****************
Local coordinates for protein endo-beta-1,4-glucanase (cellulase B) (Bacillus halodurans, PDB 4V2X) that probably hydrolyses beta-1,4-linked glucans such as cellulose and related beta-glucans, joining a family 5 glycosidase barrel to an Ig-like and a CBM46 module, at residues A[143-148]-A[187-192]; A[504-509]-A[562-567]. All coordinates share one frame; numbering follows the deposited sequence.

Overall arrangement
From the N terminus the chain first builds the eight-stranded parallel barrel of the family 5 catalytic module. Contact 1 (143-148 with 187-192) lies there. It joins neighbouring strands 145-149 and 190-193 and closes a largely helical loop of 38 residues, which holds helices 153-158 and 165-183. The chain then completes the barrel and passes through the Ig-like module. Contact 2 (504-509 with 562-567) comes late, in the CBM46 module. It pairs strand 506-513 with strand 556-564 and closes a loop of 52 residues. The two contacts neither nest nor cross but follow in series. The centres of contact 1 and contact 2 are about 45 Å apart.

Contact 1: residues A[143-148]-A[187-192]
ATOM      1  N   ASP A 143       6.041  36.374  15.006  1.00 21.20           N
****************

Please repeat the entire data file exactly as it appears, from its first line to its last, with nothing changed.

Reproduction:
Local coordinates for protein endo-beta-1,4-glucanase (cellulase B) (Bacillus halodurans, PDB 4V2X) that probably hydrolyses beta-1,4-linked glucans such as cellulose and related beta-glucans, joining a family 5 glycosidase barrel to an Ig-like and a CBM46 module, at residues A[143-148]-A[187-192]; A[504-509]-A[562-567]. All coordinates share one frame; numbering follows the deposited sequence.

Overall arrangement
From the N terminus the chain first builds the eight-stranded parallel barrel of the family 5 catalytic module. Contact 1 (143-148 with 187-192) lies there. It joins neighbouring strands 145-149 and 190-193 and closes a largely helical loop of 38 residues, which holds helices 153-158 and 165-183. The chain then completes the barrel and passes through the Ig-like module. Contact 2 (504-509 with 562-567) comes late, in the CBM46 module. It pairs strand 506-513 with strand 556-564 and closes a loop of 52 residues. The two contacts neither nest nor cross but follow in series. The centres of contact 1 and contact 2 are about 45 Å apart.

Contact 1: residues A[143-148]-A[187-192]
ATOM      1  N   ASP A 143       6.041  36.374  15.006  1.00 21.20           N